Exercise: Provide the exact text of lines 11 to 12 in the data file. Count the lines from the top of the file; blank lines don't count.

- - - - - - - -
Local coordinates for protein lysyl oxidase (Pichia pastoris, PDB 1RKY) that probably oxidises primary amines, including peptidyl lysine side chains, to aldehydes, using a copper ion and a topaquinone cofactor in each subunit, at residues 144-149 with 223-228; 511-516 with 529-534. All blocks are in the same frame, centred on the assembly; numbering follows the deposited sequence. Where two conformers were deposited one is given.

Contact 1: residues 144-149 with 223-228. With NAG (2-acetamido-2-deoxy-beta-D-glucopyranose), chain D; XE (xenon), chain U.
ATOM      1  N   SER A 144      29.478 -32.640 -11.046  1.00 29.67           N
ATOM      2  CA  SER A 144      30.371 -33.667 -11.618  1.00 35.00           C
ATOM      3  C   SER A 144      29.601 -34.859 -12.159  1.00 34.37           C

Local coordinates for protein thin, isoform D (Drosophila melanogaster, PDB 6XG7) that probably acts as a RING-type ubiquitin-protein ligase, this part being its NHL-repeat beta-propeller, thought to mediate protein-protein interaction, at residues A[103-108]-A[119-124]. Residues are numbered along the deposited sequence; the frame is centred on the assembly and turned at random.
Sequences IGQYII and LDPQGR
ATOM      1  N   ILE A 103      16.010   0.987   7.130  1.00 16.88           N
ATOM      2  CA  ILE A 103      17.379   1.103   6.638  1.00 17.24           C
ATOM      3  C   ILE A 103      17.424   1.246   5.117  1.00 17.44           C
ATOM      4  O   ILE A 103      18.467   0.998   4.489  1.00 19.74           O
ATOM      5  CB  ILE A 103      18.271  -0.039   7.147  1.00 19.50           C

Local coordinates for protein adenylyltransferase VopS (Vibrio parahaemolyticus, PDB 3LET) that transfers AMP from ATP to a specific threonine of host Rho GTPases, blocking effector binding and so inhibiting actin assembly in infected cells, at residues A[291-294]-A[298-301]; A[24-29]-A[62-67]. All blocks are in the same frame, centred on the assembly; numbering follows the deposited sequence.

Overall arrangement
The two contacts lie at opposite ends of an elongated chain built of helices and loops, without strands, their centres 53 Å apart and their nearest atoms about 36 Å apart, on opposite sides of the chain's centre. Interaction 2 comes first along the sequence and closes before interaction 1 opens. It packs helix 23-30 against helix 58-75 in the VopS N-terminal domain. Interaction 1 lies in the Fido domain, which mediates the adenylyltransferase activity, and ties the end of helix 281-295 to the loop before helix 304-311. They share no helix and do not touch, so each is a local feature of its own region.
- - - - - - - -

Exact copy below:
ATOM      4  O   ILE A 103      18.467   0.998   4.489  1.00 19.74           O
ATOM      5  CB  ILE A 103      18.271  -0.039   7.147  1.00 19.50           C